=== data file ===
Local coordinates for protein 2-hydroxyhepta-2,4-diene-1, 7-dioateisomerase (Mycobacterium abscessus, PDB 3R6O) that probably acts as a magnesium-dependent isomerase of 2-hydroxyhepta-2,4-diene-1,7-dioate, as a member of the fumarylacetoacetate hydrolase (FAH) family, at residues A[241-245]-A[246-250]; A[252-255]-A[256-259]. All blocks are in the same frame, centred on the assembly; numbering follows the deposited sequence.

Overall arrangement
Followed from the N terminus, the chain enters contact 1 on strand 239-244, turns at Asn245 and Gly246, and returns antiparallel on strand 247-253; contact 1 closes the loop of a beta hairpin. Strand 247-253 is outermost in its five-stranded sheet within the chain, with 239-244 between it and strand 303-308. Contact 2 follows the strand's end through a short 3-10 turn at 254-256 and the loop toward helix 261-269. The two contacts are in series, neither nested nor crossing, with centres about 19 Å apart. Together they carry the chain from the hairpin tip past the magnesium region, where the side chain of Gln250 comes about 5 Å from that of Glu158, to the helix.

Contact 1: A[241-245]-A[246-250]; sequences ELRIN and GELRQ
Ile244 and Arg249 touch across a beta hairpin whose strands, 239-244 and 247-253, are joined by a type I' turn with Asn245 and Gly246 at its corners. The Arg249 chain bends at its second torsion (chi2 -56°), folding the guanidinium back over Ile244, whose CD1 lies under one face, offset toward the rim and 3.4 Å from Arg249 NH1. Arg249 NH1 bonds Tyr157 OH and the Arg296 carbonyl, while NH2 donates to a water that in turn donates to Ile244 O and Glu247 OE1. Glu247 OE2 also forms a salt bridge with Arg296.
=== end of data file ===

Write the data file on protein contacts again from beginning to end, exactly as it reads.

Local coordinates for protein 2-hydroxyhepta-2,4-diene-1, 7-dioateisomerase (Mycobacterium abscessus, PDB 3R6O) that probably acts as a magnesium-dependent isomerase of 2-hydroxyhepta-2,4-diene-1,7-dioate, as a member of the fumarylacetoacetate hydrolase (FAH) family, at residues A[241-245]-A[246-250]; A[252-255]-A[256-259]. All blocks are in the same frame, centred on the assembly; numbering follows the deposited sequence.

Overall arrangement
Followed from the N terminus, the chain enters contact 1 on strand 239-244, turns at Asn245 and Gly246, and returns antiparallel on strand 247-253; contact 1 closes the loop of a beta hairpin. Strand 247-253 is outermost in its five-stranded sheet within the chain, with 239-244 between it and strand 303-308. Contact 2 follows the strand's end through a short 3-10 turn at 254-256 and the loop toward helix 261-269. The two contacts are in series, neither nested nor crossing, with centres about 19 Å apart. Together they carry the chain from the hairpin tip past the magnesium region, where the side chain of Gln250 comes about 5 Å from that of Glu158, to the helix.

Contact 1: A[241-245]-A[246-250]; sequences ELRIN and GELRQ
Ile244 and Arg249 touch across a beta hairpin whose strands, 239-244 and 247-253, are joined by a type I' turn with Asn245 and Gly246 at its corners. The Arg249 chain bends at its second torsion (chi2 -56°), folding the guanidinium back over Ile244, whose CD1 lies under one face, offset toward the rim and 3.4 Å from Arg249 NH1. Arg249 NH1 bonds Tyr157 OH and the Arg296 carbonyl, while NH2 donates to a water that in turn donates to Ile244 O and Glu247 OE1. Glu247 OE2 also forms a salt bridge with Arg296.